Comment 75811

By A Smith (anonymous) | Posted April 10, 2012 at 05:19:44

>> Most important, after almost two decades of tax cuts that mostly favoured the wealthy, we're not adding new taxes to help share the responsibility to balance the books.

These numbers are the net lending/borrowing(-) OR surpluses/deficits of the four main sectors of Canada's economy (billions of dollars).

They reflect who is going into debt and who is accumulating savings.

Gov't(s) Households Foreign Corporate Discrepancy

2000 31,705 -988 -40,340 11,121 -1498

2006 23,780 -39,502 -24,902 42,142 1518
2007 21,551 -54,182 -12,332 43,449 1514
2008 -6,317 -43,047 -7,811 56,816 359
2009 -74,724 -18,773 48,399 44,676 422
2010 -90,244 -28,662 56,647 62,670 -411
2011 -78,178 -37,031 51,266 62,300 1643

As you can see, households continue to pile on debt, while foreigners and corporations grow their cash savings.

>> The cuts introduced by the Harper government since 2006 amount to $13 billion a year in lost revenue, creating a structural deficit that serves mainly to justify real cuts in program spending.

The feds have a printing press called the Bank of Canada. This is from the Bank of Canada's website...

"The Bank of Canada was created to be the sole issuer of bank notes and to facilitate management of the country's financial system.

Having an independent monetary institution allows for the separation of the power to spend money from the power to create money.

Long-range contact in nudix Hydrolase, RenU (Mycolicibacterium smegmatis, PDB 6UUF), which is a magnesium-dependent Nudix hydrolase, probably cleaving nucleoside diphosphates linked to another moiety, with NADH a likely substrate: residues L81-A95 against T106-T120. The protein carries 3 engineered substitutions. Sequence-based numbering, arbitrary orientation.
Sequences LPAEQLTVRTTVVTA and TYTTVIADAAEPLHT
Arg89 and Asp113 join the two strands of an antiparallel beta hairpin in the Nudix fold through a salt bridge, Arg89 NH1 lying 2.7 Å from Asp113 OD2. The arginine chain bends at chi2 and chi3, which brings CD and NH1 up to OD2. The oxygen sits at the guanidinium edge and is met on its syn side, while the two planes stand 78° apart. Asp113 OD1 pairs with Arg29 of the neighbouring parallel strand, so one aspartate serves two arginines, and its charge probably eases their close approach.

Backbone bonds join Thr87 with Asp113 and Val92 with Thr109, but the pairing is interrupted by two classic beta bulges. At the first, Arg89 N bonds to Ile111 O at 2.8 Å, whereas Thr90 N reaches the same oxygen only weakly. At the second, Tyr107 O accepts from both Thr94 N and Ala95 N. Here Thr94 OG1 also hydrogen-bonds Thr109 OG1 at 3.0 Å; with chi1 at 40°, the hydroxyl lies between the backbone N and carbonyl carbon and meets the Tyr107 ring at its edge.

Separating the central bank from the political process enables it to adopt the medium- and long-term perspectives essential to conducting effective monetary policy."

So, technically the feds don't create money. Instead, they get the Bank of Canada to create money and then that created money is deposited into their bank account at the Bank of Canada...

The reason they issue debt is to control interest rates...

"In contrast to a fiscal surplus, a fiscal deficit results in an influx of cash into the private economy since the government injects more money through its spending than it collects in taxes. This added liquidity – in the absence of any intervention by the Bank of Canada or the Government of Canada – would create an imbalance in the form of surplus liquidity in the private economy that would drive the overnight rate lower. It is the Bank’s role to neutralize, on a daily basis, this injection of liquidity with a corresponding withdrawal of cash from the private economy."

It does this by swapping treasury bills for cash. Of course, the cash used to buy the federal debt was created by the Bank of Canada in the first place.

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